President Biden and Russian President Vladimir Putin are working toward holding their first presidential summit in Geneva in June, during Biden's first trip abroad as president, U.S. officials tell The Associated Press. National security adviser Jake Sullivan is meeting in Geneva with his Russian counterpart, Nikolay Patrushev, to prepare for a potential summit, and the White House and Kremlin are eyeing June 15-16. Russian Foreign Minister Sergey Lavrov said Monday that Putin is generally inclined to accept Biden's invitation, Politico reports.
The U.S. and Russia are at loggerheads over suspected Russian hacking of U.S. companies, election interference, and, most recently, its support of Belarus forcibly grounding a commercial jetliner so it could arrest a dissident journalist on board. Lavrov and U.S. Secretary of State Antony Blinken met last week in Iceland, where Lavrov proposed a new U.S.-Russia strategic dialogue. Blinken has said the Biden administration wants a "predictable, stable relationship" with Moscow.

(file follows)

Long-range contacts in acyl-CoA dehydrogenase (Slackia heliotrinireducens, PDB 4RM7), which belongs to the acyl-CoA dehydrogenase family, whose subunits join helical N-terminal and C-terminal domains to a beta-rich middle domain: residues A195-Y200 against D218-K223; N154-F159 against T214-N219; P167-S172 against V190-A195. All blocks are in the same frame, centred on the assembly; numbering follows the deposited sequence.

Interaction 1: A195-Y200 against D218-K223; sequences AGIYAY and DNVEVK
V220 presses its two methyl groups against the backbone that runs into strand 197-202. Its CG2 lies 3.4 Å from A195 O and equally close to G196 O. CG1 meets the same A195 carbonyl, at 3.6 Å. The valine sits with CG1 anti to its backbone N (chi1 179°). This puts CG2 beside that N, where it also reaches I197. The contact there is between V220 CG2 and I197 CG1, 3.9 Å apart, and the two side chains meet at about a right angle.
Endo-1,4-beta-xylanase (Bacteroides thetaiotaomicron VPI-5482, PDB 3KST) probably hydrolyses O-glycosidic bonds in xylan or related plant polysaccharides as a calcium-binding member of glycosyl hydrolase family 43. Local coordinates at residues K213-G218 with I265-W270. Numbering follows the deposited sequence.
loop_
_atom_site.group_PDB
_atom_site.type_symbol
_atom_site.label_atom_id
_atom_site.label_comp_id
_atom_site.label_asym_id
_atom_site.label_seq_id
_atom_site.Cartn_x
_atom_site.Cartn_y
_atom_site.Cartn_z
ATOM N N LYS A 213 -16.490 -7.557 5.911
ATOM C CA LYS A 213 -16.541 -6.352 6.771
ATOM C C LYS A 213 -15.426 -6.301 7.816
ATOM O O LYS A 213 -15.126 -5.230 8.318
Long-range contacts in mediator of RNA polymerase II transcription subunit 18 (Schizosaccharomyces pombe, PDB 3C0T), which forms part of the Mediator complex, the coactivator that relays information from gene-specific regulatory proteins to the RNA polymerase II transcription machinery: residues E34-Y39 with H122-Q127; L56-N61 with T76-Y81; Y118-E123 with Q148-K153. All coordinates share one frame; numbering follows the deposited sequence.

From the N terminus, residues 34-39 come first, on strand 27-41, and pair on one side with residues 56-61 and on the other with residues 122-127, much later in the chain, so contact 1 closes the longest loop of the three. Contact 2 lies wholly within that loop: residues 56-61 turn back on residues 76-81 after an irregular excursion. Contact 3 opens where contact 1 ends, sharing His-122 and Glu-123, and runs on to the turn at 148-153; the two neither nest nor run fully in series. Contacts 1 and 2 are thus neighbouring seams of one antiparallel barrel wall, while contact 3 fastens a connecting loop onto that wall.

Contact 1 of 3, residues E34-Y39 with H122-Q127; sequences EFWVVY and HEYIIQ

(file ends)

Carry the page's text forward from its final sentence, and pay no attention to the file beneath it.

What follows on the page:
Geneva, a Cold War staple for diplomacy and intrigue, last hosted a summit between U.S. and Russian leaders in 1985, when Ronald Reagan and Mikhail Gorbachev first met face-to-face. Switzerland is neutral territory and not part of NATO, making it a palatable choice for Russia.